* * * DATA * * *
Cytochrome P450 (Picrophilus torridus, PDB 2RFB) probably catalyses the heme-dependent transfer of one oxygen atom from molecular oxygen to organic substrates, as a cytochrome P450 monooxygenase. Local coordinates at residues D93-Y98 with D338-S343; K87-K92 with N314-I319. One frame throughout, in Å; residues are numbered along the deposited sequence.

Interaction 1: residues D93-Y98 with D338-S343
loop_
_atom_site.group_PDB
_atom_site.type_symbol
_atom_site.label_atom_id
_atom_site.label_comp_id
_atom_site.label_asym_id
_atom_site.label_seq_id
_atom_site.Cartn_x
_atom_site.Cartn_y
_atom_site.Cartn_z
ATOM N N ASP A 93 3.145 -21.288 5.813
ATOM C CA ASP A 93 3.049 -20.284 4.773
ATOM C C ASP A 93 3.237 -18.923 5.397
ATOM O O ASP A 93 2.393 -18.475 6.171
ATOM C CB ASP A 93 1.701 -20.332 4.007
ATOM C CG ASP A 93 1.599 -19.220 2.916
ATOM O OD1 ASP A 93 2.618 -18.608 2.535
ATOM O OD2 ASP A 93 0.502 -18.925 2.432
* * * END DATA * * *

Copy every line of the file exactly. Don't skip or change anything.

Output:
Cytochrome P450 (Picrophilus torridus, PDB 2RFB) probably catalyses the heme-dependent transfer of one oxygen atom from molecular oxygen to organic substrates, as a cytochrome P450 monooxygenase. Local coordinates at residues D93-Y98 with D338-S343; K87-K92 with N314-I319. One frame throughout, in Å; residues are numbered along the deposited sequence.

Interaction 1: residues D93-Y98 with D338-S343
loop_
_atom_site.group_PDB
_atom_site.type_symbol
_atom_site.label_atom_id
_atom_site.label_comp_id
_atom_site.label_asym_id
_atom_site.label_seq_id
_atom_site.Cartn_x
_atom_site.Cartn_y
_atom_site.Cartn_z
ATOM N N ASP A 93 3.145 -21.288 5.813
ATOM C CA ASP A 93 3.049 -20.284 4.773
ATOM C C ASP A 93 3.237 -18.923 5.397
ATOM O O ASP A 93 2.393 -18.475 6.171
ATOM C CB ASP A 93 1.701 -20.332 4.007
ATOM C CG ASP A 93 1.599 -19.220 2.916
ATOM O OD1 ASP A 93 2.618 -18.608 2.535
ATOM O OD2 ASP A 93 0.502 -18.925 2.432